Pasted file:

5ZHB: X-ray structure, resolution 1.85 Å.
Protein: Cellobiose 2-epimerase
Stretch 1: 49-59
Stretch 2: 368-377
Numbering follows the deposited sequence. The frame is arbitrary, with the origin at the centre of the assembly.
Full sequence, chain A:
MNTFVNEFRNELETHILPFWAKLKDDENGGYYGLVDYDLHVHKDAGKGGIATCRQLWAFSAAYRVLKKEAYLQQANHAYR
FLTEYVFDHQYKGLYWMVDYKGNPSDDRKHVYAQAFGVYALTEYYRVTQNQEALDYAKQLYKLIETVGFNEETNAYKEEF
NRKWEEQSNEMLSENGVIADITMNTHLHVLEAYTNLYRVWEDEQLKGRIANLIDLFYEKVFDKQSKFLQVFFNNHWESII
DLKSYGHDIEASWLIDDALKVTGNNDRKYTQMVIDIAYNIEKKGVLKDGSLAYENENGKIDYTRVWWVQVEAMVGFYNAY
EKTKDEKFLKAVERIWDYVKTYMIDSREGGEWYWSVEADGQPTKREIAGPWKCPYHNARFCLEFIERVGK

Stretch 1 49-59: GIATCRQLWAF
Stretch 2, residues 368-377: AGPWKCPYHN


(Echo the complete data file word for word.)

5ZHB: X-ray structure, resolution 1.85 Å.
Protein: Cellobiose 2-epimerase
Stretch 1: 49-59
Stretch 2: 368-377
Numbering follows the deposited sequence. The frame is arbitrary, with the origin at the centre of the assembly.
Full sequence, chain A:
MNTFVNEFRNELETHILPFWAKLKDDENGGYYGLVDYDLHVHKDAGKGGIATCRQLWAFSAAYRVLKKEAYLQQANHAYR
FLTEYVFDHQYKGLYWMVDYKGNPSDDRKHVYAQAFGVYALTEYYRVTQNQEALDYAKQLYKLIETVGFNEETNAYKEEF
NRKWEEQSNEMLSENGVIADITMNTHLHVLEAYTNLYRVWEDEQLKGRIANLIDLFYEKVFDKQSKFLQVFFNNHWESII
DLKSYGHDIEASWLIDDALKVTGNNDRKYTQMVIDIAYNIEKKGVLKDGSLAYENENGKIDYTRVWWVQVEAMVGFYNAY
EKTKDEKFLKAVERIWDYVKTYMIDSREGGEWYWSVEADGQPTKREIAGPWKCPYHNARFCLEFIERVGK

Stretch 1 49-59: GIATCRQLWAF
Stretch 2, residues 368-377: AGPWKCPYHN